Monthly Archives: July 2011

Sunderbans – West Bengal, India

It all started in Kolkatta. You would think that when I am in a different state my senses would awaken soon enough. But of course, I was proved wrong. My eyelids refused to open and my body froze at the sound of the alarm ringing at 4 in the morning. With less than few hours of sleep to my credit, it was surprising that I even got up. I rushed on with my morning routine and left for the station. With the humidity almost too much to bear, I was thankful to my host for providing me with an AC room.

On arriving a bit early at the railway station, I had the pleasure of roaming around in search of familiar faces. It was not difficult to spot my ‘gang’ as they were loaded with huge backpacks and looked ready for an adventure. After the initial niceties, we boarded the local train to Canning from where a tempo will take us to the port. The travel in the tempo was the fun part, with a few of us sitting on top as there was no space inside. All through the way, I heard interesting stories from my fellow traveler who proved to be an intelligent source of information throughout the trip.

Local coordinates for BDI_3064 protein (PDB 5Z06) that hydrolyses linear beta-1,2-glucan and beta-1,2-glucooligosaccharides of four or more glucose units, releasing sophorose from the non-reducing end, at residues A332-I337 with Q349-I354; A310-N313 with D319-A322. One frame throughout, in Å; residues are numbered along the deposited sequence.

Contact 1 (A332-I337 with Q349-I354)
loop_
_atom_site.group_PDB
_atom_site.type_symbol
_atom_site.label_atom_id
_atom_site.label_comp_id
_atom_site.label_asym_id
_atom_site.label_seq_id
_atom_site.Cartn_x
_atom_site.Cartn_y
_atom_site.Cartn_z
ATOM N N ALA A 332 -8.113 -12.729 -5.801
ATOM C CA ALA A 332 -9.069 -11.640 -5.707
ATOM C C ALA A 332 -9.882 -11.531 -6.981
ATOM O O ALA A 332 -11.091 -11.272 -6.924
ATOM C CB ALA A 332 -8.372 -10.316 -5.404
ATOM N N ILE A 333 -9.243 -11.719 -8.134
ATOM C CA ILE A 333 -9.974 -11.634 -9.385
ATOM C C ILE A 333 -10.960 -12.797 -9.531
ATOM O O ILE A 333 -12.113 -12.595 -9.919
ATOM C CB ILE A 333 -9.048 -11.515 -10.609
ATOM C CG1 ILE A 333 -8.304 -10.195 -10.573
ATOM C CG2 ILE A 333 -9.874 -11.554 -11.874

The Boat - Travelling Through Mangroves - Photo By Sanghita Mukherjee

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Trip To Pattadakal – Karnataka, India

The man wearing a Gandhi cap peered into the small window of my car to answer a question I had asked a few seconds ago in my amateurish incoherent Kannada. “Saar, pattadakal dhaari Ghota?” (Sir, do you know the route to pattadakal?). After staring blankly for a second, he replied in Hindi “Aap raste peeche chod diya ” (You have already crossed the route). After a few moments of highly detailed route discussion with him waving his hands to aid my understanding, I bid farewell to the kind stranger. Driving through bumpy narrow roads was not the first time for me, but driving through slush on both sides of roads was. The small village of Pattadakal greeted me with an eerie silence. The first sign of life came in the form of boy who popped out of nowhere to sell photographs of the village. The person at the ticket counter demanded Rs.100 from us, which we knew was the fare for foreigners. Now, this situation leaves two conclusions: either we were badly dressed that we were assumed to be ‘phirangis’ or maybe spotting visitors on a historical site on the day of the world cup cricket finals raised eyebrows. Whatever the reason, we had the whole site for us to explore in silence.


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